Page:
Take 6 ‘Feels Good’ and Wu-Tang Clan's Ghostface Killah unleashes ‘Fishscale’ in this week's reviews.
‘Feels Good,’ Take 6The dynamic vocal stylings of Take 6 — a trailblazing amalgamation of jazz, gospel, and R&B with an a cappella twist — were what drew people to the group some 25 years ago. But in recent years, that dazzling quality has been diluted by overproduction, unnecessary celebrity collaborations and misguided attempts to mainstream their sound.
On “Feels Good,” the six-man group’s debut on their own label, Take 6 stands firmly on the pure musicianship and artistry of their voices. The multilayered harmonies breathe again with this collection of songs that lift the spirit.
The album features covers culled from gospel’s treasures. Andrae Crouch’s “This is Another Day” sounds like it was written for Take 6 — its speedy lyrical delivery is set to a swinging melody reminiscent of one of Take 6’s earliest hits, “So Much to Say.” Twila Paris’ “Lamb of God” is transformed when the sextet inserts modulations, dramatic interludes, and a quote of the hymn “Holy, Holy, Holy.” The group’s cover of jazz standard “Just in Time” is classic, and the slick R&B tune “More Than Ever,” reminds us just how Take 6 separated the boy bands from the men.
It’s been four years since their last album, and a lifetime before they chose to stand on their own prowess. Welcome home, Take 6.— Aimee Maude Sims
‘Fishscale,’ Ghostface Killah
For a brief time when Wu-Tang Clan first emerged in the mid-90s, Ghostface Killah spewed urban realist rhymes but obscured his identity behind stocking masks. These days, the MC shows off his goateed mug yet remains the nine-man collective’s most enduring enigma.
For the brilliantly unhinged “Fishscale,” Ghostface’s fifth solo album and first under Jay-Z’s watch as Def Jam’s president, the rapper employs little of his boss’ commercial instincts; the album’s title, slang for pure-grade cocaine, is an apt metaphor for Ghost’s undiluted approach. Besides the bitter breakup song “Back Like That,” featuring R&B newcomer Ne-Yo and “Momma,” a melancholy ode to female endurance, few of the discs 17 tracks have radio-friendly hooks.
Instead indie rap production gurus MF Doom and the late Jay Dilla provide a bulk of the sonics, their tastes leaning toward moody textures, odd soul samples and space-age sound effects. Meanwhile, Ghostface’s frantic flow ranges from cocaine peddling (“Kilo”) and street justice storytelling (“Shakey Dogs”) to responsible parenting (“Whip You With a Strap”) and twisted fantasy (“Underwater”). On the latter track he bizarrely encounters Halle Berry-esque mermaids, a place that might be Atlantis and other visions including “SpongeBob in a Bentley coupe/ banging the Isleys.”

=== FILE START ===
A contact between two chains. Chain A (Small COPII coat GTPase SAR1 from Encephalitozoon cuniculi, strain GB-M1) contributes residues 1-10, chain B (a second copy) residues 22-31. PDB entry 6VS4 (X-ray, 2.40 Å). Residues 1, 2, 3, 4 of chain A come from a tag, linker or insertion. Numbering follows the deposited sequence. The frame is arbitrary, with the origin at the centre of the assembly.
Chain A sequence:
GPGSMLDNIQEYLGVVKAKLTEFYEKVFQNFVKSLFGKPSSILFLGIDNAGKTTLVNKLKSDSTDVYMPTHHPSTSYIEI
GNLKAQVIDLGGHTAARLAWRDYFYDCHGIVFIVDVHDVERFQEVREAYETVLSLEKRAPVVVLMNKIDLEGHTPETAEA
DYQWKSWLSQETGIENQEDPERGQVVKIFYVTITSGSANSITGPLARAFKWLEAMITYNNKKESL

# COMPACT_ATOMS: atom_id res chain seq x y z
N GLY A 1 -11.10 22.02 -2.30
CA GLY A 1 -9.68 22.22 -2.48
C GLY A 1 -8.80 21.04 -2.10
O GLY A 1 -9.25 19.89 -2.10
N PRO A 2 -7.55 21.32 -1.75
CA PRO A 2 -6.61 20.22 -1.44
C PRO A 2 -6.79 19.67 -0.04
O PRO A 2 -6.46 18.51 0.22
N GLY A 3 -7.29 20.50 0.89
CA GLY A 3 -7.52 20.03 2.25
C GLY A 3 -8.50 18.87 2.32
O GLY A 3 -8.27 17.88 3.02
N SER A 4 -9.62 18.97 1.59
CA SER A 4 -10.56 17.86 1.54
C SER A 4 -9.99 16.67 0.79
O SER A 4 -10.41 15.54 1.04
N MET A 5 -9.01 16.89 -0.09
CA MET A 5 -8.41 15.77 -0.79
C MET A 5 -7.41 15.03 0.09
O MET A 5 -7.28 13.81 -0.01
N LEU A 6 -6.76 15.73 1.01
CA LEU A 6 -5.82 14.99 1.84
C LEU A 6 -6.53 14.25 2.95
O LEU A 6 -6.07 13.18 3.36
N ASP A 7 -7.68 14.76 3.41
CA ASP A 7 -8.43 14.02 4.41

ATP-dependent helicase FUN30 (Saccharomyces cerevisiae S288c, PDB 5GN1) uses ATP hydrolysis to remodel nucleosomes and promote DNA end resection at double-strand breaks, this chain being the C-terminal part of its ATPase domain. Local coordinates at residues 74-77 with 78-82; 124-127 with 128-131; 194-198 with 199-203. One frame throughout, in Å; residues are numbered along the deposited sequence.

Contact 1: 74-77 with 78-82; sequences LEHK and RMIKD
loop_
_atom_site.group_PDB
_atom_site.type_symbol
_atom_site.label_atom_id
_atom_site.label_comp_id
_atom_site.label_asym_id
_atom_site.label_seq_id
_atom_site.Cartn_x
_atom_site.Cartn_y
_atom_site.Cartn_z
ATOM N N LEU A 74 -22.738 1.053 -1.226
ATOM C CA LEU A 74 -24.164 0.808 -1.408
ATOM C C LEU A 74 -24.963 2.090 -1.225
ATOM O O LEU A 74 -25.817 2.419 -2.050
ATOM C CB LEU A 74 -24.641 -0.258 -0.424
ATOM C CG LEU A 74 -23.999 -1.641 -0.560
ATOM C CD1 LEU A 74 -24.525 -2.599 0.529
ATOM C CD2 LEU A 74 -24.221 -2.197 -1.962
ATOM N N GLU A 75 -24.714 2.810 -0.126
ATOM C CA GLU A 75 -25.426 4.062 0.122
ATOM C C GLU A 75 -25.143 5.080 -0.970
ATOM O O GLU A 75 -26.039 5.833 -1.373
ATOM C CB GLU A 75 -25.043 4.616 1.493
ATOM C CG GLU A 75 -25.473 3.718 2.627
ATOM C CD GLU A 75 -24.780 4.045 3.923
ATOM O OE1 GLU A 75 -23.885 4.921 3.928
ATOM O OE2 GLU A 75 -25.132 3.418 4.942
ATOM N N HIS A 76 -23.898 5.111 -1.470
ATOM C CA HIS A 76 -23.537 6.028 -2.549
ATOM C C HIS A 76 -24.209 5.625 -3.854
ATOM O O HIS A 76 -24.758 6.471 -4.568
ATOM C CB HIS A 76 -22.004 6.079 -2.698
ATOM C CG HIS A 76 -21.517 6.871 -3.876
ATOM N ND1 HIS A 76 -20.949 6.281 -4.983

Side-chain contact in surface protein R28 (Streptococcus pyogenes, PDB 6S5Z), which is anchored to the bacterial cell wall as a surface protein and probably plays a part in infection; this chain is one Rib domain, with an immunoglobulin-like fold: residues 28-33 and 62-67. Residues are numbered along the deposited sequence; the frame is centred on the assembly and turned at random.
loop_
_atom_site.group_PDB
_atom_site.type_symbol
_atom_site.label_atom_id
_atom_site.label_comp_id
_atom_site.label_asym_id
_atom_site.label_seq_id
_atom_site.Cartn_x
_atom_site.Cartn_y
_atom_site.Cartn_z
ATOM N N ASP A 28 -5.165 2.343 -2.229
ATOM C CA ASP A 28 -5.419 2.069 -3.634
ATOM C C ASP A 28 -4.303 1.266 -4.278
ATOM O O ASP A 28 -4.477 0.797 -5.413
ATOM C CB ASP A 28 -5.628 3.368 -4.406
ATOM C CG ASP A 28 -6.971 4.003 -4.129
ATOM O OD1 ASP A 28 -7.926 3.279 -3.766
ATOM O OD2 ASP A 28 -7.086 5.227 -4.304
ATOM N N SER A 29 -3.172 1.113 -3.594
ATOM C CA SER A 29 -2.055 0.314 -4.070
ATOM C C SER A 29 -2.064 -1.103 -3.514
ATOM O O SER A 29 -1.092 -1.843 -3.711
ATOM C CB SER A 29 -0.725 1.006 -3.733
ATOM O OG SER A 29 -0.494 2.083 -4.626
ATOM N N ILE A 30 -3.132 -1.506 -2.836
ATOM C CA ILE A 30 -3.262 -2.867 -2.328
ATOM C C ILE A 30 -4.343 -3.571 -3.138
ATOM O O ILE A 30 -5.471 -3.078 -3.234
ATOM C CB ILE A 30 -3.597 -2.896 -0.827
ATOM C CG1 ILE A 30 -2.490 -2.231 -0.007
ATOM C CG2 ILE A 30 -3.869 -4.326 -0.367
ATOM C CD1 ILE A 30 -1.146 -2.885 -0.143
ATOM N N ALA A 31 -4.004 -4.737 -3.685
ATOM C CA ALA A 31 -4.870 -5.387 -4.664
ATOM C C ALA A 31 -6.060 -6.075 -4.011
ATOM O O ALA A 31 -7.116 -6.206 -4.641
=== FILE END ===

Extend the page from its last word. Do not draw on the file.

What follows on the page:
What makes Ghostface’s indulgences so thrilling is not only his frenzied, cryptic delivery but also his dramatic detail, even when rhyming about women. On “Jellyfish” he describes: “When she step out the tub/It’s like an ill flick/ caramel skin ... lit cinnamon candles/ sweet Sade, on relax mode.”
Like 2004’s “The Pretty Toney Album,” “Fishscale” requires repeated listens to hear the lyrical nuances. But the reward is worth the effort: Over the blasting horns of “The Champ,” Ghostface sums up his style: “This is architect music/ Verbal street opera ... got the projects booming.” Here, he couldn’t be any clearer.— Brett Johnson
‘Best of the Boy Bands,’ Various ArtistsThe slate of boy bands that swept through pop in the ’80s and dominated the genre for the latter part of the ’90s firmly belonged to girl world: a realm of bedroom posters, crushes and disposable cash for CD purchases.
The music, captured with cotton-candy perfection on Time Life’s new compilation “Best of the Boy Bands,” was indeed catchy, poppy and R&B driven.
But memorable enough to revisit?
One would think that girls once blinded by ’N Sync’s smooth skin and its vapid “Tearing Up My Heart,” or 98 Degrees’ breathy harmonizing on “Because of You,” have grown up, moved out and moved on, in the same way that ’N Sync’s Justin Timberlake has grown some stubble, matured his sound and moved on.
Culled from roughly 20 years of hit singles, the compilation is a reminder that a “golden formula,” according to the album’s press release, doesn’t necessitate good music.
True, a few gems stand out from the bubble gum pack — Hanson’s ridiculously joyful pop sing-along “MMMBop,” Boyz II Men’s classic slow jam “End of the Road” and Blackstreet’s bootylicious funk ode, “No Diggity.”
And while I do remember falling under the spell of New Kids on the Block’s pouty lips, gel-slicked pompadours and coordinated moves, does the band’s 1990 hit “Step by Step” stand the test of time?
Definitely not.— Solvej Schou